Sunday, March 23, 2014


I sat across from him watching him eat his breakfast. His hair was wild and disheveled. Pam had made him a ham and cheese omelet with a bowl of fresh fruit on the side. For the first time in a long while, I watched him finish everything on his plate. With great difficulty, I got him back in his recliner. We sat together for another half hour or so. I read him the Grove church bulletin, and a few of my recent blogs. He smiled a few times but said very little until I was about to leave when he told me how good his breakfast was and reminded me to give his compliments to the chef. I drove away feeling that familiar heaviness, that sense of loss, the great weight of decay.

I drove past the old parsonage where I lived for 12 years. It was old when I lived there, now it seemed ancient; the beautiful maple tree in the front yard with a gaping wound sliced through its heart by the power company to make room for the lines, the dogwood trees in the front yard all gone. All of the houses along the way that I remember from my childhood seem molded and worn, shrunken by forty seasons. I pulled up to the stop sign at 33 where the old beer joint, the Holly Inn, used to be. Now there’s a place where you can buy potted plants and wind chimes. It is on these drives home from my Dad’s when I feel most alone.

As I continue on I have an epiphany of sorts, although to even use such a word feels pretentious. It is a thought that I’m sure has occurred to at least a couple of hundred-million people throughout the ages, so there will be no Nobel Prize in my future for realizing that everything around me in the physical world is in decay. I glance down at my fingertips to stare at the newly arrived tiny lines that have sprouted up virtually overnight. I look into the rear view mirror and notice the deepening lines around my eyes and the new flecks of gray. Decay. I think about the car I’m driving and how spotless it was when I drove it home for the first time. Now, it carries the marks of use, a few dings, a white smudge of paint on one of the bumpers, and recently I’ve begun to notice several new squeaks and groans. My house, so proud and new when we had it built 15 years ago now begins to sprout cracks in the drywall. Decay.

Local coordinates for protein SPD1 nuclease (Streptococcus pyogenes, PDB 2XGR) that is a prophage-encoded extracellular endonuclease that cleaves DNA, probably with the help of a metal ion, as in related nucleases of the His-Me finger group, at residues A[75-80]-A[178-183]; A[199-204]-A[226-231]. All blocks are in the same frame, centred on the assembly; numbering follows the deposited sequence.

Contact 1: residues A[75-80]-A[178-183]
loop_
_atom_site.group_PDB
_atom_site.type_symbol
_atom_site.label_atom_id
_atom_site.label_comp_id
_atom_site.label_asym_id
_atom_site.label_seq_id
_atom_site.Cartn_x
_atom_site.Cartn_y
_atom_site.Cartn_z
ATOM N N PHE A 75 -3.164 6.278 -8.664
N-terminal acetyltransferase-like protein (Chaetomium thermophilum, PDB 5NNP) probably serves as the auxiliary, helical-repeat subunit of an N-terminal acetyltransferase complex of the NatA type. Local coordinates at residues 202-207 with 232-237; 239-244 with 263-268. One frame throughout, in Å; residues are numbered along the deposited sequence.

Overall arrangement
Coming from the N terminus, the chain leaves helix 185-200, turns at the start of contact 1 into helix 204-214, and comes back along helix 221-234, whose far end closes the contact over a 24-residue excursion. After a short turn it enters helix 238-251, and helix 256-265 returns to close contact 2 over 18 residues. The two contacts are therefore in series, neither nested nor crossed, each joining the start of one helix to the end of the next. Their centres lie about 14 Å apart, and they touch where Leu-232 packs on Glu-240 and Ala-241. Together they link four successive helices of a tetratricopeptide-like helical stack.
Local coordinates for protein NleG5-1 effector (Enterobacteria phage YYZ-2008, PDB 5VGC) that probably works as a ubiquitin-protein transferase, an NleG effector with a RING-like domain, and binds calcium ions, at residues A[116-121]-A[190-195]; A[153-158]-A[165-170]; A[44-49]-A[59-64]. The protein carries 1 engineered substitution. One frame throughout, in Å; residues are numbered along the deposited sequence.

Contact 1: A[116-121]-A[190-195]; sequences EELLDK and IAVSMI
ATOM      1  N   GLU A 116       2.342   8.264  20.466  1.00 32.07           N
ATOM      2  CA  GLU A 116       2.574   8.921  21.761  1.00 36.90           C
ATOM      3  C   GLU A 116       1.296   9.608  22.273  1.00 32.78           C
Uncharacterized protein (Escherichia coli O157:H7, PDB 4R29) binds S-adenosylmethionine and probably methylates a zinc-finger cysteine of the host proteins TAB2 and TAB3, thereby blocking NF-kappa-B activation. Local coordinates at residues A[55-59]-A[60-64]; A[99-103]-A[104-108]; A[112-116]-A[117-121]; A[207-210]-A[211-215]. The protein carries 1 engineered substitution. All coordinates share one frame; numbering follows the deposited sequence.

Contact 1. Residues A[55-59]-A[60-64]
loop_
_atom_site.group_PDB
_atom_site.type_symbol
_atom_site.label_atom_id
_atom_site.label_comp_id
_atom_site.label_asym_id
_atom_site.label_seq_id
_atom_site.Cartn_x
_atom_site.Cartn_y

I remind myself that ageing is often a good thing. With age comes experience, even wisdom. Some things actually improve with age, like cheese and wine. Some things get more valuable with age, like a coin collection or a vintage automobile. Every dark cloud has a silver lining, I suppose.

But as I pulled into the church parking lot, the thought came to me that the entire world, all of creation since the fall is in a rebellious state of decay. When I read a newspaper I see the brokenness everywhere, not a single corner of the globe is exempt. We are doing the best we can to fashion a fulfilling life out of a world gone to seed by our selfishness and inattention. We all battle against the decay, as we should, but the thought brings clarity to me, that in the battle between good and evil, right and wrong, we will always fight against powerful headwinds, this side of eternity.

I find my seat in the balcony. I listen to a stirring instrumental, the clear notes of a violin. I take the Lord’s Supper. I think about the stunning amount of hypocrisy in the church, including me. Then another thought rushes in, despite the manifold shortcomings of the church, where would the world be without it? What level of decay would exist if Christ had never come, if his teachings had never entered into the mind of man? Perhaps it is our feeble attempts to be our brother’s keeper that have so far spared us all the dystopian nightmare we fear is coming.

I drive away from the church and head for home. Once again I think of Dad and the decay that has wracked his mind and body. A dear friend I had just seen at church had asked about him. She told me that she had been out to see him a week or so ago and had really noticed his decline. Then she said, “Doug, I wonder sometimes why God leaves us here so long. It can’t be to teach Emmett anything, so it must be to teach us something.”

Maybe it’s this…there isn’t an infinite amount of goodness, kindness and holiness in the world; they are valuable and rare commodities and on this decaying planet we need all of them we can get.

So, Dad lives.